Ever since Erik invited me to write for this blog, he has been bugging me to write about El Santo, the most famous Mexican lucha libre star. Now that I am, prepare to be underwhelmed. Maybe that is the point though, as El Santo made more than 50 movies from the late 50s to the early 80s that anyone would be hard pressed to actually consider "good."His acting skills were fairly atrocious, the plots of many of the movies are unintelligible, and nearly all of the movies feature long random dancing and music scenes just to fill time. Its not even clear that Santo used his own voice in any of his own movies (and sometimes even his own body!). Nevertheless, I love these movies for a number of maybe hard to explain reasons and I'm fairly close to having collected all of them. We also share the same birthday (September 23), so maybe there is some kind of special link between the two of us.
The reason for this particular post is that I finally got my hands on his first two movies from 1958, and watched them in the last couple days. In 1952, Santo, "el enmascarado de plata" (the Man in the Silver Mask) was asked to participate in a movie called El Enmascarado de Plata but refused, leading another wrestler, El Medico Asesino, to play his role. El Santo finally agreed to star in a pair of movies in 1958, "Santo contra Cerebro del Mal" (Santo Against the Evil Brain) and "Santo Contra Hombres Infernales" (Santo Against Infernal Men). (To read more complete synopses, go here).
Despite the alluring titles, these two movies are terrible and lack coherent plots. There is hardly any wrestling in these movies, and Santo is really a minor and unimpressive character who says maybe a combined total of 5 sentences in both movies. The only real reason to watch these movies is that they were filmed in Havana, Cuba in 1958. You get at least a glimpse of part of pre-Castro Cuba, and lots of shots of bars, casinos, yacht clubs, and night clubs. Cerebro del Mal is the better of the two movies, with at least one other wrestler named "el incógnito." Hombres Infernales recycles a number of scenes from the first movie, including one with an actor who plays a completely different character in each movie. Santo spends most of the time in Hombres Infernales jumping in and out of water, inexplicably, as if he lived in the sea, and its really unclear what he is even doing throughout the entire film.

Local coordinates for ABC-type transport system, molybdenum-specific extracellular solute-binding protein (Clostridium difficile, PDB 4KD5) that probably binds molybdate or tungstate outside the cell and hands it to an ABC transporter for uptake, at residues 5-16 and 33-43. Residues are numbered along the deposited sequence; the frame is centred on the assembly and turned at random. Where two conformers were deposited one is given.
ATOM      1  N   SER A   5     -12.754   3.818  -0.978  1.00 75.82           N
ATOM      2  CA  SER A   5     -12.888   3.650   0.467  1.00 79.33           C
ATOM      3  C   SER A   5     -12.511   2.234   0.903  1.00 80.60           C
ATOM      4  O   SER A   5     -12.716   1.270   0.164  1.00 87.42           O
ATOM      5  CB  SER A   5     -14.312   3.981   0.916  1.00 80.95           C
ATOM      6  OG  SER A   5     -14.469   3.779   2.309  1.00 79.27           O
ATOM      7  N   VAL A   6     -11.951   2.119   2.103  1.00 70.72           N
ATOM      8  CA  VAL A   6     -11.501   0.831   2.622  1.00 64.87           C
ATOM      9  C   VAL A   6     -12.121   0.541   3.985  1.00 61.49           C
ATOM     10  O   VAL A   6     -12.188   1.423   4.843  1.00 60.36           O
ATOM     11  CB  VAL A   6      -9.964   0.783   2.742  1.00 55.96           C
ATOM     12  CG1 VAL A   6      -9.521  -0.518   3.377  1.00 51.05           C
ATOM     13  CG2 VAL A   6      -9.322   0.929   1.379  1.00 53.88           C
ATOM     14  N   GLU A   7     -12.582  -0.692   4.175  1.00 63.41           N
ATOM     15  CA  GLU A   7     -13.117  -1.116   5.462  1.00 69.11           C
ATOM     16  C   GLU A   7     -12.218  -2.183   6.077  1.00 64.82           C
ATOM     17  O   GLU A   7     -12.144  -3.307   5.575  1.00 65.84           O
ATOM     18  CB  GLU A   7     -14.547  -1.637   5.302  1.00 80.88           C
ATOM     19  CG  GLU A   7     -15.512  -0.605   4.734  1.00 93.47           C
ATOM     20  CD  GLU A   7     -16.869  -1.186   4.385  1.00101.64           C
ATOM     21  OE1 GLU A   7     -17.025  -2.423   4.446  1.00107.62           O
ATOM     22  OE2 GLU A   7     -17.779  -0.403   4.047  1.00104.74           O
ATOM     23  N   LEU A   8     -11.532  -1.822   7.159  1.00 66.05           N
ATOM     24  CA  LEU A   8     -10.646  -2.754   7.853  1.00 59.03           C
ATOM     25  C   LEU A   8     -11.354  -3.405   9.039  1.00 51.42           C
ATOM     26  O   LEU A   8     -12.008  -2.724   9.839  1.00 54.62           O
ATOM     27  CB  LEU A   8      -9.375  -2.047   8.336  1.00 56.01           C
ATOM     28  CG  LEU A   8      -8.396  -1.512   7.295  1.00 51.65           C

Neither of these films are available with English subtitles, but if you are Spanish-challenged, you can read the synopses before watching them. Actually, don't read them, it doesn't really matter. There is so little relevant dialogue, and the stories so weak, you won't miss anything.
Hopefully, I'll feel motivated to continue writing about El Santo. I plan on expanding upon this initial post with a review of Heather Levi's new book, The World of Lucha Libre (which I haven't read yet), more movie reviews, and a discussion of the music of lucha libre movies.
For anyone interested in a quick biography of the man, go here.